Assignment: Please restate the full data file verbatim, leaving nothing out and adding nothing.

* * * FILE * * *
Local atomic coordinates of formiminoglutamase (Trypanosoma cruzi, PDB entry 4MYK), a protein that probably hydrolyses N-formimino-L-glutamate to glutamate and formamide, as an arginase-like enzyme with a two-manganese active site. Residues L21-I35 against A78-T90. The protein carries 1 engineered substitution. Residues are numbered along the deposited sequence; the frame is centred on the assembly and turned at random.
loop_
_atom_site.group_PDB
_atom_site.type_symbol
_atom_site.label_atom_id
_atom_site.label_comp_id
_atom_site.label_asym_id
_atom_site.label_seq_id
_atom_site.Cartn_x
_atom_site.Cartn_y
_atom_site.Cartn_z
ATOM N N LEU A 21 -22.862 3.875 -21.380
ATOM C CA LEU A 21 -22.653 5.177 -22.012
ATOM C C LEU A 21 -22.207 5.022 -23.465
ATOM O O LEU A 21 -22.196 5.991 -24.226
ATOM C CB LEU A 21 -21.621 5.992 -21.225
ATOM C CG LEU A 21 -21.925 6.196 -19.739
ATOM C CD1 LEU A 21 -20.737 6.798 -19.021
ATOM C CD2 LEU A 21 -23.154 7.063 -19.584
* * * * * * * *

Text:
Local atomic coordinates of formiminoglutamase (Trypanosoma cruzi, PDB entry 4MYK), a protein that probably hydrolyses N-formimino-L-glutamate to glutamate and formamide, as an arginase-like enzyme with a two-manganese active site. Residues L21-I35 against A78-T90. The protein carries 1 engineered substitution. Residues are numbered along the deposited sequence; the frame is centred on the assembly and turned at random.
loop_
_atom_site.group_PDB
_atom_site.type_symbol
_atom_site.label_atom_id
_atom_site.label_comp_id
_atom_site.label_asym_id
_atom_site.label_seq_id
_atom_site.Cartn_x
_atom_site.Cartn_y
_atom_site.Cartn_z
ATOM N N LEU A 21 -22.862 3.875 -21.380
ATOM C CA LEU A 21 -22.653 5.177 -22.012
ATOM C C LEU A 21 -22.207 5.022 -23.465
ATOM O O LEU A 21 -22.196 5.991 -24.226
ATOM C CB LEU A 21 -21.621 5.992 -21.225
ATOM C CG LEU A 21 -21.925 6.196 -19.739
ATOM C CD1 LEU A 21 -20.737 6.798 -19.021
ATOM C CD2 LEU A 21 -23.154 7.063 -19.584